Introducing an amendment opposing the government’s stand, he said:
“It is difficult to know which aspect is worse:
“Is it this government’s abandonment of evidence-led policy-making. Is it its contempt of science? Or is it the sheer hypocrisy of a party which in the past has been happy to champion Scotland’s hydrocarbon industry but now simply wants us to rely on imports of fracked gas from elsewhere in the world.”
He said an expert scientific panel had reported in July 2014 that fracking could be conducted safely in Scotland providing appropriate safeguards were put in place.
He quoted Professor Rebecca Lunn, of Strathclyde University, who said the proposed ban was “uninformed, ethically appalling and passing the buck”, and Professor Paul Younger, of Edinburgh University, who said the justifications for a moratorium were “all made up”.
Mr Fraser said:
“What we have is an SNP government dancing to the tune of the green party rather than listening to the experts and listening to the science.”
He accused Mr Wheelhouse of hypocrisy:
“While fracking in Scotland is to be banned by the SNP, we will continue to see fracked gas from elsewhere imported to heat our homes and power our industry.
“Fracking is fine in every other country in the world.
“We’ll frack in any jurisdiction in the world. Regardless of the environmental safeguards we’ll have their fracked gas but we won’t do it safely.”
He said INEOS were importing 40,000 barrels of shale gas every day. That imported fracked gas from Pennsylvania will have a higher carbon footprint than it would be if we were producing it here, he said, and we could set the environment safeguards.
“If the governments wants to be consistent, it will now ban shale gas imports, threatening a huge number of job losses.”
“Unwanted technology misted in uncertainty” – Claudia Beamish
Claudia Beamish, Scottish Labour’s environment minister, said there had been long and hard-fought battle to ban fracking. She said:
“It is an unwanted technology, misted in uncertainties and incompatible with Scotland’s future as a green and progressive nation.”
“Communities have rightly campaigned against acting as guinea pigs for the potential health risks, the air and water and ground pollution risks, the potential drop in house prices, the traffic, the disruption to local environment and biodiversity.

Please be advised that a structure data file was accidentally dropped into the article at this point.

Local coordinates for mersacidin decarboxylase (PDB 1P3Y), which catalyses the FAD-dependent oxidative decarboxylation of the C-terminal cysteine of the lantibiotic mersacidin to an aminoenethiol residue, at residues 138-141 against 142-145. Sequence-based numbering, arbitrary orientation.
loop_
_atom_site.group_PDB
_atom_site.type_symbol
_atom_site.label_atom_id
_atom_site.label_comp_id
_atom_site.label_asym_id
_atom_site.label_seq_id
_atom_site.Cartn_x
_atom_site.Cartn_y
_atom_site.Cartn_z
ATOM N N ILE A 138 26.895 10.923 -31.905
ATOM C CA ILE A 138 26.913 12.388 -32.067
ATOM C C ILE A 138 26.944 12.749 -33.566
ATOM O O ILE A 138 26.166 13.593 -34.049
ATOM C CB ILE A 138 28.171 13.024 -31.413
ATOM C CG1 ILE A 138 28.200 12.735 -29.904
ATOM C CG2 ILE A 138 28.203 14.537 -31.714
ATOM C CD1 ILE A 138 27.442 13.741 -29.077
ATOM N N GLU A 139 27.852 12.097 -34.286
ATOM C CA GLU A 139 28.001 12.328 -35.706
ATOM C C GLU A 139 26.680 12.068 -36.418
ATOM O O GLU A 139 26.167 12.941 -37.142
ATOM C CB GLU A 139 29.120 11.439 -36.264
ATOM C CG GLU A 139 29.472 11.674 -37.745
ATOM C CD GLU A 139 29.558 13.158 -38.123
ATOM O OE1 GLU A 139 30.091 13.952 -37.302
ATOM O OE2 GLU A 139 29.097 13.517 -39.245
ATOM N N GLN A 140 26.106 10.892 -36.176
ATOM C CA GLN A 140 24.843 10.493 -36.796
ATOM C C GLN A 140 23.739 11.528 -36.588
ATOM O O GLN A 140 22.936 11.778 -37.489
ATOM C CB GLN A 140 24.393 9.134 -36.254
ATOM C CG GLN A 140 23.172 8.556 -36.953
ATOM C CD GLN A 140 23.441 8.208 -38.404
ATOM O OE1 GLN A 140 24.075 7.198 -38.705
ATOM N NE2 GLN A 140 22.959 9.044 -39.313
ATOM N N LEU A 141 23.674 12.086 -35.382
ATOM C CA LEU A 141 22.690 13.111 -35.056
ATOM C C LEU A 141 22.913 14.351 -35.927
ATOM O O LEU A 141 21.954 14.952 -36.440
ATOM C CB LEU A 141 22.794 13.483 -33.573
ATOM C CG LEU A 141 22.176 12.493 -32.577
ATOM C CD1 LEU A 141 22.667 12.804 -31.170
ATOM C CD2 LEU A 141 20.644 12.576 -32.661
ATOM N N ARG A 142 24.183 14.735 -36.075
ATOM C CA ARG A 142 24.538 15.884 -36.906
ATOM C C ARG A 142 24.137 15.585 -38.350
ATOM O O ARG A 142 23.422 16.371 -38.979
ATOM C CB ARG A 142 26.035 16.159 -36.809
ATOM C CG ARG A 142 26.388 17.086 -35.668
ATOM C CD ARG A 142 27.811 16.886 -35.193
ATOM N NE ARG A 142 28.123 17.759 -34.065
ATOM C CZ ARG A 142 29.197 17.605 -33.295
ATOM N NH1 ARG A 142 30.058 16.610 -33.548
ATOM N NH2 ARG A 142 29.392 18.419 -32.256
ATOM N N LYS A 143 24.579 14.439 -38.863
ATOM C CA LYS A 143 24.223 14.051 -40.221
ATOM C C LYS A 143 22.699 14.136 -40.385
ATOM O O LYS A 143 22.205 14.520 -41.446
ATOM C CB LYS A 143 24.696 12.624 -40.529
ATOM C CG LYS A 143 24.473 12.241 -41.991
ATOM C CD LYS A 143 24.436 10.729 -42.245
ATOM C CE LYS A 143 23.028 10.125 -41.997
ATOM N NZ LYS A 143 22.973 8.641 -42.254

“Historically these communities have no reason to trust the fossil extraction fuel industry.
“They are still tackling the scars on landscape and other employment and environmental issues left from past industries”.
“The fact that the UK Tory government chooses to ignore these voices is in my view entirely shocking”.
She proposed an amendment that would require the policy to be included in the revision of the National Planning Framework and voted on by parliament. Quoting the former climate diplomat John Ashton, she said:
“You can be in favour of fixing the climate or you can be in favour of exploiting shale gas but you can’t be in favour of both at the same time.”
She criticised the Conservative amendment:
“The climate science is irrefutably, which is why this Tory amendment is so out of touch.”
She said she was concerned that the government’s position was not robust enough and her amendment would offer extra protection and parliamentary scrutiny that would prevent the indefinite ban being reversed on “a ministerial whim”.
She called for a resounding parliamentary vote against fracking so that it would never happen in Scotland.
“Turning point” – Mark Ruskell
Mark Ruskell, Scottish Green, described the debate as a “historic moment” and a “turning point”. He said:
“It marks the beginning of end of fossil fuel age.”
Mr Ruskell described fracking as “the toxic fag end of the fossil fuel era”.
Investing in fracked gas had the potential to displace not coal but renewables. Forms of extreme energy were a distraction, he said.
He said the government’s indefinite moratorium would only need the stroke of a minister’s pen to remove it. He wanted a ban included in the planning framework and called for oil and gas and licensing to be transferred immediately to Scotland.
“Fracking is a distraction” – Liam McArthur
The Scottish Lib Dem’s Liam McArthur said scientific evidence threw significant challenges if Scotland went “down the road of fracking” that the country would struggle to overcome.